Archive for June, 2012

The exodus from farming

“On average, close to 2,000 people a day abandon farming in the country.”

Says P. Sainath in a recent article based on his analysis of recently released 2001 Census numbers.

This article reminded me of a very simplistic calculation I had done during a debate with a NGO friend who was insisting that migration is bad.

Let’s imagine a village with 100 families. Let’s assume that the village is doing “well” economically and that all 100 families earn enough for their needs from their farming activities.

Since rural Indian families have an average of 3.4 children, assuming no male-child selection in an ideal world, they will still have 1.7 boys on average.  So the next generation will have 1.7*100 = 170 families to be supported.  However the village farmland is large enough to only support 100 families, so the remaining 70 must find employment in non-agri professions either within the village or outside it.

So unless we figure out a way to either create manufacturing or service sector jobs in the village, these families must migrate elsewhere for employment or accept a reduced standard of living (by dividing the farm-land into smaller plots for each son).

The above simplistic calculation leads us to the quite believable conclusion that we can’t just label migration as “bad” without doing something to increase the ability of the rural economy to create jobs and income for every new generation.

So what options do these migrants have?

“For instance, take those from the Bolangir or Nuapada districts [in Orissa]. Typically, they might spend a month or two in Raipur pulling rickshaws. Then work two or three months at brick kilns in Andhra Pradesh. Then serve as construction labourers shuttling around Mumbai or Thane for a few weeks each (where they are often used on the higher floors in risky scaffolding; local labour would demand more for that).”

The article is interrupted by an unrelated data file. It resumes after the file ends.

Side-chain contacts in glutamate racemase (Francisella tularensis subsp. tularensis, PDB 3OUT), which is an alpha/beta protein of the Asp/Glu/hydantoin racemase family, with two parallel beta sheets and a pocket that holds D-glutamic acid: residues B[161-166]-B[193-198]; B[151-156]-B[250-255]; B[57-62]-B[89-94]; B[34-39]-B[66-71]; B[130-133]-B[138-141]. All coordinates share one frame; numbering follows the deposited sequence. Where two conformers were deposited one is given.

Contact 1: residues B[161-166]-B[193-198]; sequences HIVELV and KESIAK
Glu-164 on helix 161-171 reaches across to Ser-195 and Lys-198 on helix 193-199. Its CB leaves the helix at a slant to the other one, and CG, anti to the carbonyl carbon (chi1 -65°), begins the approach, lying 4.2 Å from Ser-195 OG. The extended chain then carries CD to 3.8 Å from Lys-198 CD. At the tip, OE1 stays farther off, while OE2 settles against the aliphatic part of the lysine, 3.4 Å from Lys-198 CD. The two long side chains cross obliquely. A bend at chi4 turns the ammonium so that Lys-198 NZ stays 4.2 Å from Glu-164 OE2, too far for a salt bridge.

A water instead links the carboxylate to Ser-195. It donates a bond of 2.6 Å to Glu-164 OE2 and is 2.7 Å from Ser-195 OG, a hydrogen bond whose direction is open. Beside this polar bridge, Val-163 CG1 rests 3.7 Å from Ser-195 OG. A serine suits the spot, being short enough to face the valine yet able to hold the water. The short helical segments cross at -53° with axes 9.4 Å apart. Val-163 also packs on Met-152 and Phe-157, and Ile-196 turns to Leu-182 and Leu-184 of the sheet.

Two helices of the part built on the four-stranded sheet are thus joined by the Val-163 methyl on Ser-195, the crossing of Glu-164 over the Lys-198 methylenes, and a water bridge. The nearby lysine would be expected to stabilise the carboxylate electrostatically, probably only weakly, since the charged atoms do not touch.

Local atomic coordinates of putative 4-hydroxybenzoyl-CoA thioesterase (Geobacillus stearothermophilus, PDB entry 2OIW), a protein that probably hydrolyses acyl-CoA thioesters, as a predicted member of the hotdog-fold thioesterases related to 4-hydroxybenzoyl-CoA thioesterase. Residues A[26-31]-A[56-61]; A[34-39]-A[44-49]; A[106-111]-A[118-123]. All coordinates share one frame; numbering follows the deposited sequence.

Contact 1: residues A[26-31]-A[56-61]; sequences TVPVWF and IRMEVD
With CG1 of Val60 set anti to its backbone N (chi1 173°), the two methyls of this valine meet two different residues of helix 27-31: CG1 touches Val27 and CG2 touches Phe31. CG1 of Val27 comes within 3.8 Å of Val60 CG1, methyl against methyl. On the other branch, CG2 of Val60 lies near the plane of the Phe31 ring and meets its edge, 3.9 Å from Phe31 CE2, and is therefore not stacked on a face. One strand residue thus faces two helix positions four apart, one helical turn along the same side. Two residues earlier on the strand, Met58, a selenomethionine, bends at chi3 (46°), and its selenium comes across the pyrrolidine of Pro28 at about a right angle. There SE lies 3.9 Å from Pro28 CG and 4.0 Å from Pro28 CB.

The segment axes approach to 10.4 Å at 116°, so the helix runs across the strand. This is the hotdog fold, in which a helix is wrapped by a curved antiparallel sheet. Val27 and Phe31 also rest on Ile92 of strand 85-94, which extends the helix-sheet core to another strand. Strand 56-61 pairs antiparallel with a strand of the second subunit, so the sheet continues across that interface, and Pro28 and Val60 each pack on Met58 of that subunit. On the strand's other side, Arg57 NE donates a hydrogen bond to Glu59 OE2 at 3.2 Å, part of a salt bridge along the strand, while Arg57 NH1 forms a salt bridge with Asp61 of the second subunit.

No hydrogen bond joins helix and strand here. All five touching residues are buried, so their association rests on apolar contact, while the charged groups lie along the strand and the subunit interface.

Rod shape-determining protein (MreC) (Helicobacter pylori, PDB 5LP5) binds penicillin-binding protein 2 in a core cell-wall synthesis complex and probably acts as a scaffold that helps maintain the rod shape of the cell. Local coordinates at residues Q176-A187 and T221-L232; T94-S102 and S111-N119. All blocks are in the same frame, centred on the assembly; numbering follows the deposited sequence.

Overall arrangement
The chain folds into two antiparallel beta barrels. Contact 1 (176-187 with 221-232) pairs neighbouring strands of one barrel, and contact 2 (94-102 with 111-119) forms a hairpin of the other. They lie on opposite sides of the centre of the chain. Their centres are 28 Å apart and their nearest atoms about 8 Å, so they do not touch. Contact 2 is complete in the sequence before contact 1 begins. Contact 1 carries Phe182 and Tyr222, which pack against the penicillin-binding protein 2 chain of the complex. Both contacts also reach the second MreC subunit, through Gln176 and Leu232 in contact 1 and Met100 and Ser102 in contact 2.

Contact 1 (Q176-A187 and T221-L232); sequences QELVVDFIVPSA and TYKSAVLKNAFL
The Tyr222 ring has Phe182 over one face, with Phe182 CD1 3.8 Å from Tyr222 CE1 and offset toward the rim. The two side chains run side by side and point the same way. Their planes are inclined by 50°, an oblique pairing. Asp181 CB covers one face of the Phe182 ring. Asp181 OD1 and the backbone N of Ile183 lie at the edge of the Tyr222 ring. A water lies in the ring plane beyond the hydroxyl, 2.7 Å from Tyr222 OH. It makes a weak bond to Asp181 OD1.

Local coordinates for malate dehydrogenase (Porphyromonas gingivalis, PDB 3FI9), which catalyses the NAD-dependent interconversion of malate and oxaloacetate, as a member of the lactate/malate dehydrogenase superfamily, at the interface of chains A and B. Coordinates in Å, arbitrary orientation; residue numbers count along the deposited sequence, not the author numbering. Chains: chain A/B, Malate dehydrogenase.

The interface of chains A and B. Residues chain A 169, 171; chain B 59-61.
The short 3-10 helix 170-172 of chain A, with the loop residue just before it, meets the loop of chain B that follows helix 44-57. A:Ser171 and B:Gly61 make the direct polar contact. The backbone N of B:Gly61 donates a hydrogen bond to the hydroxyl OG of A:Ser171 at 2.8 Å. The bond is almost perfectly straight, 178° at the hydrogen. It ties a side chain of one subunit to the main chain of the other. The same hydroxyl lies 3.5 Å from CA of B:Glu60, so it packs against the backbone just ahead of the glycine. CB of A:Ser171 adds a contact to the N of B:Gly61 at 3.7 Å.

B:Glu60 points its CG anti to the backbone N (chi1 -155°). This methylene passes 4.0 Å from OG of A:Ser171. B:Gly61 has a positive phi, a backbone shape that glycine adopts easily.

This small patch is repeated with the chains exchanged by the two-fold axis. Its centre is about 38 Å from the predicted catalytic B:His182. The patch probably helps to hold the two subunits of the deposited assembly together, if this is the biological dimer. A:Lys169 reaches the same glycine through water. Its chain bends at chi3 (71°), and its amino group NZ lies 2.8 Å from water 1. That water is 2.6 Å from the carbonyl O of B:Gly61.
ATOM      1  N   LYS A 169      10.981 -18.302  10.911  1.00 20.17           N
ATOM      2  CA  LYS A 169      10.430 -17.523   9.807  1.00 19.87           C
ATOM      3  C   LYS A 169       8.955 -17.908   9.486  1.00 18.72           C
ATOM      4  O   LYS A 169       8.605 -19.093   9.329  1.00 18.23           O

What happens to these migrants?

“The migrations of these past 15-20 years are overwhelmingly distress-driven, footloose and often disruptive of the lifestyle, roots and family bonds of the migrant,” says economist Dr K Nagaraj, professor at the Asian College of Journalism, Chennai. “Very few of them gain in terms of acquiring skill and capital unlike those from the middle and upper classes. When the latter migrate, they usually make big gains in skill, capital and mobility in the jobs ladder.”

“And yet, this great outflow of human beings from their homes in the villages is not spontaneous. A massive chain has sprung up of middlemen and labour contractors who gain heavily from this exodus and thus seek to organise it to their benefit. They supply labour at cheap rates to a variety of patrons — from town and city contractors and builders to corporations, including multinational companies. This not only helps depress the local wage, but also offers the patrons a pool of cheap labour that is desperate, unorganised, and thus relatively docile.”

With the prevalence of such exploitation, it is inevitable that some NGOs see migration as “bad”. But unless the rural economy is able to support natural population increase, the migration will only strengthen in numbers which is what the 2011 Census is most likely to show.

  • Richa Govil

(Richa shares her thoughts on rural businesses at ‘Stirring the Pyramid’)

June 27, 2012 at 11:36 am 4 comments

Jagriti, Boyie and PiggyMojo

I recently heard about an interesting example of an innovative communication vehicle used to convey social messages to an audience. The messages were of the sort that could be boring for the audience but were important for them, and needed not just to be understood, but to spur them on from understanding to action; hence the communication needed to generate a high degree of involvement and engagement with the audience.